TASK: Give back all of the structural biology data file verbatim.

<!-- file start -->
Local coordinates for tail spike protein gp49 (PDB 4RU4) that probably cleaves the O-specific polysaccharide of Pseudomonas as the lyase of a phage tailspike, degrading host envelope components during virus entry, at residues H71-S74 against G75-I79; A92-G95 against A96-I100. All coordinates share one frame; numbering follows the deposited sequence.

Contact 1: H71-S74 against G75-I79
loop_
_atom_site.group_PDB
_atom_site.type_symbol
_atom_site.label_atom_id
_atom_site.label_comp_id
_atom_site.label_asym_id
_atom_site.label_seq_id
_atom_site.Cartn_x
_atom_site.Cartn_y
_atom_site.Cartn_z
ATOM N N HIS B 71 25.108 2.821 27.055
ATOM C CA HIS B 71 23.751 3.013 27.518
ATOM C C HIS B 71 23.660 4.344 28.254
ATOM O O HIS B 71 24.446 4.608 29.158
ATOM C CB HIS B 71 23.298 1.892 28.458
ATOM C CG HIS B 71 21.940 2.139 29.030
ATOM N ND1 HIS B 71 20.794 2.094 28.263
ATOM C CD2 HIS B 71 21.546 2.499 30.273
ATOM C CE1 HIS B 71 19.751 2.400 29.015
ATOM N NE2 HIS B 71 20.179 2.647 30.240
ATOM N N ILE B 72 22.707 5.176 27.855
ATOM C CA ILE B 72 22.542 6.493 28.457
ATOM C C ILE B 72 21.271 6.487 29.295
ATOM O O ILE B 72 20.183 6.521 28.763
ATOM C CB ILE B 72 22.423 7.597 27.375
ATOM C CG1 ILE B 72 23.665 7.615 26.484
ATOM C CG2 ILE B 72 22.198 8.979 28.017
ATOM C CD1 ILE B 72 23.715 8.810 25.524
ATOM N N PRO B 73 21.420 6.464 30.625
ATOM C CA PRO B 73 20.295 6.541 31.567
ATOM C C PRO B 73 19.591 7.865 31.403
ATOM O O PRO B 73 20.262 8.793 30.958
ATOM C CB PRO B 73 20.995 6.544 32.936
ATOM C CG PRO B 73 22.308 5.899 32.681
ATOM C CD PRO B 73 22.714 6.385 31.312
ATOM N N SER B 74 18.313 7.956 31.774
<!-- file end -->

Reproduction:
Local coordinates for tail spike protein gp49 (PDB 4RU4) that probably cleaves the O-specific polysaccharide of Pseudomonas as the lyase of a phage tailspike, degrading host envelope components during virus entry, at residues H71-S74 against G75-I79; A92-G95 against A96-I100. All coordinates share one frame; numbering follows the deposited sequence.

Contact 1: H71-S74 against G75-I79
loop_
_atom_site.group_PDB
_atom_site.type_symbol
_atom_site.label_atom_id
_atom_site.label_comp_id
_atom_site.label_asym_id
_atom_site.label_seq_id
_atom_site.Cartn_x
_atom_site.Cartn_y
_atom_site.Cartn_z
ATOM N N HIS B 71 25.108 2.821 27.055
ATOM C CA HIS B 71 23.751 3.013 27.518
ATOM C C HIS B 71 23.660 4.344 28.254
ATOM O O HIS B 71 24.446 4.608 29.158
ATOM C CB HIS B 71 23.298 1.892 28.458
ATOM C CG HIS B 71 21.940 2.139 29.030
ATOM N ND1 HIS B 71 20.794 2.094 28.263
ATOM C CD2 HIS B 71 21.546 2.499 30.273
ATOM C CE1 HIS B 71 19.751 2.400 29.015
ATOM N NE2 HIS B 71 20.179 2.647 30.240
ATOM N N ILE B 72 22.707 5.176 27.855
ATOM C CA ILE B 72 22.542 6.493 28.457
ATOM C C ILE B 72 21.271 6.487 29.295
ATOM O O ILE B 72 20.183 6.521 28.763
ATOM C CB ILE B 72 22.423 7.597 27.375
ATOM C CG1 ILE B 72 23.665 7.615 26.484
ATOM C CG2 ILE B 72 22.198 8.979 28.017
ATOM C CD1 ILE B 72 23.715 8.810 25.524
ATOM N N PRO B 73 21.420 6.464 30.625
ATOM C CA PRO B 73 20.295 6.541 31.567
ATOM C C PRO B 73 19.591 7.865 31.403
ATOM O O PRO B 73 20.262 8.793 30.958
ATOM C CB PRO B 73 20.995 6.544 32.936
ATOM C CG PRO B 73 22.308 5.899 32.681
ATOM C CD PRO B 73 22.714 6.385 31.312
ATOM N N SER B 74 18.313 7.956 31.774